Mt. Rundle As Seen From Vermillion Lakes

Vickie Emms

Anola, MB., Canada

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Banff National Park, Alberta, Canada
Canon 60D; Canon 18-200mm lens

January 14, 2012

July 31, 2011

Featured in A Place to Start – July 17, 2011

July 12, 2011

July 10, 2011

July 8, 2011

Mt. Rundle is formed of outcrops of massive limestones of the Rundle Group, which was named for the mountain and defined here in 1953 by R.J.W. Douglas.

Mt. Rundle is one of the most popular scrambles in the area, and is relatively straightforward for experienced hikers. However, one must be careful not to follow the huge watercourse encountered about halfway up, even though a well-worn path coaxes the hiker up. There is no scrambling route along this route, as the cliffs get higher and more vertical. The real route crosses the watercourse and then immediately turns left (watch for markings). As one passes the treeline, the hiker ventures onto a feature called the “Dragon’s back”, where the route narrows between two steep gullies. The only real obstacle at this point is perseverance at the tread-mill like scree which slows progress to a two steps forward, one step back pattern.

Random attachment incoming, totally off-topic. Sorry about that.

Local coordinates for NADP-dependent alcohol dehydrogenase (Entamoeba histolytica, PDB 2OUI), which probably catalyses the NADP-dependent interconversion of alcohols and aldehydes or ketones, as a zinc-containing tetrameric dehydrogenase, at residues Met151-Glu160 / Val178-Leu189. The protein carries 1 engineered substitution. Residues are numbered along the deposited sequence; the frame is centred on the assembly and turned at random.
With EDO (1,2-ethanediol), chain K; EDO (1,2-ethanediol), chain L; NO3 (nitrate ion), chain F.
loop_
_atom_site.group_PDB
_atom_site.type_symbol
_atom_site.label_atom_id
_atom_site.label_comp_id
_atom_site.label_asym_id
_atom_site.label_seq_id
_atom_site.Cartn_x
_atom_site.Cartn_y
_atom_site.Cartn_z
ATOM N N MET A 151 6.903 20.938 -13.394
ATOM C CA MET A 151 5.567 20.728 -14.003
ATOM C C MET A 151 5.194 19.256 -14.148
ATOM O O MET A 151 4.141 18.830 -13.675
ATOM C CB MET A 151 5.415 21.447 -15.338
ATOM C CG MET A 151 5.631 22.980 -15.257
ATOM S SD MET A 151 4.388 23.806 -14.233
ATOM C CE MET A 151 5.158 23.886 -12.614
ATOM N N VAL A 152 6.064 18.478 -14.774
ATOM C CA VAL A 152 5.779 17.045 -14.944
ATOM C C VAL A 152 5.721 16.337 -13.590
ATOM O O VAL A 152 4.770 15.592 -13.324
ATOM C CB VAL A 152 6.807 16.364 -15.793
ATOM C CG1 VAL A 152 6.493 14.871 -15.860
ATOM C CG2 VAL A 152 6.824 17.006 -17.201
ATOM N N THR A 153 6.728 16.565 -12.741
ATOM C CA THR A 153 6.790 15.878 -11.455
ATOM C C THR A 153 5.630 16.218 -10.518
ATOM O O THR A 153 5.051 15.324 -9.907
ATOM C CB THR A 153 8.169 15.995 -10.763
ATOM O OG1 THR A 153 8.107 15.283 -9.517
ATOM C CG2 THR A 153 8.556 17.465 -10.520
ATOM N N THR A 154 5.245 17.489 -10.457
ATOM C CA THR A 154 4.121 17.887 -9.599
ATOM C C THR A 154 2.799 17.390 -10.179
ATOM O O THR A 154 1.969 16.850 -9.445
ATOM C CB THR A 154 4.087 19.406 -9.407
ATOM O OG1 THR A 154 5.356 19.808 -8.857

Mt. Rundle could actually be considered a small mountain range as the mountain extends for over 12 kilometres (7.5 mi), with many high points along the way, ending at Whiteman’s Gap above the town of Canmore. Another scramble, East End of Rundle, is accessible from its starting point at Goat Creek.

Vermillion Lakes
These are 3 lakes just outside of Banff townsite. You can see a great view of Vermillion lakes with famous Mount Rundle behind. There are 3 lakes: the third one from town has some hot springs and you will notice this as you get closer. Between first one and second one there is tree island where a Bald Eagle couple comes back every Spring. You may be able to see their white head shining on top of the tree. Sunset or Sunrise time is the best time to go. You may see the gorgeous alpenglow if you can time it just right!.

Driving out from Banff to Highway 1 towards the Western exit, just before the Highway there is a sign for Vermillion Lakes and you turn left. Soon you will see the first lake on your left. Keep driving until you reach the dead end. You can then turn around to come back. There isn’t much space to park, but it rarely gets busy there

Artwork Comments

  • Susan Blevins
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